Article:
Pre-pregnancy body mass index and weight gain during pregnancy in relation to preterm delivery subtypes
Rudra, C.B.; Frederick, I.O.; Williams, M.A.
Acta Obstetricia et Gynecologica Scandinavica 87(5): 510-517
ISSN/ISBN: 0001-6349 PMID: 18446533 DOI: 10.1080/00016340801996838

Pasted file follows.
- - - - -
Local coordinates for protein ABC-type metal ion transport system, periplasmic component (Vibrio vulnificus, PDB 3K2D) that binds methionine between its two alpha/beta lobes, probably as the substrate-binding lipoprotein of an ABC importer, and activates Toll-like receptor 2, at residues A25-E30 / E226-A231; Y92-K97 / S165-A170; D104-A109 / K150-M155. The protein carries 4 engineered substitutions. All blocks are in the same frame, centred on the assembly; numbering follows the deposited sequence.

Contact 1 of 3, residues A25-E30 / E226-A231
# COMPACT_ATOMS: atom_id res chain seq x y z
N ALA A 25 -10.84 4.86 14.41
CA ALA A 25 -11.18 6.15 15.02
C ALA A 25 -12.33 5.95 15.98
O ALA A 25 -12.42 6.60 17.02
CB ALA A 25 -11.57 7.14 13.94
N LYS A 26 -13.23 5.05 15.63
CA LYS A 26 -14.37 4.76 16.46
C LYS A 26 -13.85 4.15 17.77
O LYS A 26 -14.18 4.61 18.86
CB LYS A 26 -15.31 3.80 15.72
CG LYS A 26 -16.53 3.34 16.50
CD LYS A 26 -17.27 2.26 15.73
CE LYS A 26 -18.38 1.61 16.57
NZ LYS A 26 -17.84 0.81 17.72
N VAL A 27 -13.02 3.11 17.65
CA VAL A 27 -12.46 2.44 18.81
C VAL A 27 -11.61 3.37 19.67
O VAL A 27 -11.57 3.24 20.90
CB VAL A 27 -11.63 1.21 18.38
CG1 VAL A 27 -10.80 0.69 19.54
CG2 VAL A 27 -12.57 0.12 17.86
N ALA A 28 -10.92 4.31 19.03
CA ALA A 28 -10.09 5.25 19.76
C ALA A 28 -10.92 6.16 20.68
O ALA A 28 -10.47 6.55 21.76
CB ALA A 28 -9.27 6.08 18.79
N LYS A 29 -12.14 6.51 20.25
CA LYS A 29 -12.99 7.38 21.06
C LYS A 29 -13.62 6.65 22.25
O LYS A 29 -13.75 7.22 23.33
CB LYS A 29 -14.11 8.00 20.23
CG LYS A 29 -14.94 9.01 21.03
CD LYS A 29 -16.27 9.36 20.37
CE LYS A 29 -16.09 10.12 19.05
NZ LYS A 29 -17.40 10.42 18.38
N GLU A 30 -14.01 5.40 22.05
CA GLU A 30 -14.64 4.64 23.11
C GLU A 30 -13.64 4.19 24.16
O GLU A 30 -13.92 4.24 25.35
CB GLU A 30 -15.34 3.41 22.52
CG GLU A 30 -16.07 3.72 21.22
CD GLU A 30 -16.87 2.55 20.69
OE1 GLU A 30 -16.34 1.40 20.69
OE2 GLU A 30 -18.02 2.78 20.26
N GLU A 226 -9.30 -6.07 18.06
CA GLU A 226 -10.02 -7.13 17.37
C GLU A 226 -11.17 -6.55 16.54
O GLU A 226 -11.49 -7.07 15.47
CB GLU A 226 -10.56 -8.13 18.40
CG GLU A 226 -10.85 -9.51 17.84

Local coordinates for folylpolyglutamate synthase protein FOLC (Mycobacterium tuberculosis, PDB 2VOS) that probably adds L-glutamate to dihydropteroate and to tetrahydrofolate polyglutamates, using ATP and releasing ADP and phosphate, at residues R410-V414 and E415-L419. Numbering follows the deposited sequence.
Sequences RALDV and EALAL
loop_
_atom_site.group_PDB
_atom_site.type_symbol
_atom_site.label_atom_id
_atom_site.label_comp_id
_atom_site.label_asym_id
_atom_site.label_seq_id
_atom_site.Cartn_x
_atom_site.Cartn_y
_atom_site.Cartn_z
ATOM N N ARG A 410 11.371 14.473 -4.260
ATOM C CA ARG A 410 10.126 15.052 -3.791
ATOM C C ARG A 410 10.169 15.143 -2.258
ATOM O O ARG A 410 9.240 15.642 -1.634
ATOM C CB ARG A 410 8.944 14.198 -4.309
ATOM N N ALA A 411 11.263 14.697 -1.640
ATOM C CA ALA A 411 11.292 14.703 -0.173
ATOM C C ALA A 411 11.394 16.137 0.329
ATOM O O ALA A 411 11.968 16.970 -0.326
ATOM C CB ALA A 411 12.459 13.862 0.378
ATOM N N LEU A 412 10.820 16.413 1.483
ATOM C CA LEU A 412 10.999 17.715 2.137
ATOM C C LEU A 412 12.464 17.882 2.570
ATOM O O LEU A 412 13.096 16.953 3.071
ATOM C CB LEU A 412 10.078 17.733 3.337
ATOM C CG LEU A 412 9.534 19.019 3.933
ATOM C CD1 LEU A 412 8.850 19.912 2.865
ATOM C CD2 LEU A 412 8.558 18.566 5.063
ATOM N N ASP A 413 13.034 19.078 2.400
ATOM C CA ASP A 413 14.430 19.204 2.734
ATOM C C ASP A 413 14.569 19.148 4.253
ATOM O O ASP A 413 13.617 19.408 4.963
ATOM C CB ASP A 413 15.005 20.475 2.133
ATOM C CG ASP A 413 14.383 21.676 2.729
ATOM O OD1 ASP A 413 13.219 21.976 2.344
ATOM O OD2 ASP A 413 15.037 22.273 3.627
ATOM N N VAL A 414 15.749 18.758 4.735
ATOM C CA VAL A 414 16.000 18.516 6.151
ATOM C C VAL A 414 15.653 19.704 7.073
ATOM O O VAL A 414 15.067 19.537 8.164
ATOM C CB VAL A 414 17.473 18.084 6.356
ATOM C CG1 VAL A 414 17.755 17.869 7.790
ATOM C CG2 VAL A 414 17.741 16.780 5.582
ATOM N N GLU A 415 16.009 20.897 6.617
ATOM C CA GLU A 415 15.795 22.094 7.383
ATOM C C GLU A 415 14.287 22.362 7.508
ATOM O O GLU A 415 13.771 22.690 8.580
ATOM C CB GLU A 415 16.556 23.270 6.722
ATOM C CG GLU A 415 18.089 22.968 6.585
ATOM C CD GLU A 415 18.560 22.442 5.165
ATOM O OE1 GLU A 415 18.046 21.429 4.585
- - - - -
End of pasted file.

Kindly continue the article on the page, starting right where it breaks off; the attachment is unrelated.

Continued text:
Associations between preterm delivery (PTD) and pre-pregnancy body mass index (BMI) and pregnancy weight gain may differ across outcome subtypes. The authors analyzed data from 2,468 cohort participants in western Washington State, USA (1996-2005) and examined pre-pregnancy BMI and weight gain rate from pre-pregnancy to 18-22 weeks' gestation in relation to spontaneous PTD after preterm labor, spontaneous PTD after preterm premature rupture of membranes (PPROM), and indicated PTD. Each 5 kg/m(2) BMI increase was associated with indicated PTD (adjusted odds ratio [OR] 1.71, 95% confidence interval [CI] 1.40-2.06). The association weakened somewhat after adjustment for hypertension and diabetes before and/or during pregnancy (5 kg/m(2) adjusted OR, 1.40; 95% CI, 1.12-1.75). Associations with spontaneous PTD and PPROM were weaker (5 kg/m(2) adjusted ORs, 0.90 and 1.14, respectively). Weight gain was associated with indicated delivery among women with normal BMI (0.1 kg/week adjusted OR, 1.22; 95% CI, 1.02-1.45) but not among overweight or obese women (adjusted OR, 1.02; 95% CI, 0.87-1.20). Weight gain was inversely associated with spontaneous PTD (0.1 kg/week adjusted OR, 0.87; 95% CI, 0.77-0.99) and not strongly associated with PPROM (adjusted OR, 1.03; 95% CI, 0.90-1.17). Pre-pregnancy overweight increases indicated PTD risk independently of hypertension and diabetes. High early pregnancy weight gain increases indicated PTD risk in women with a normal BMI.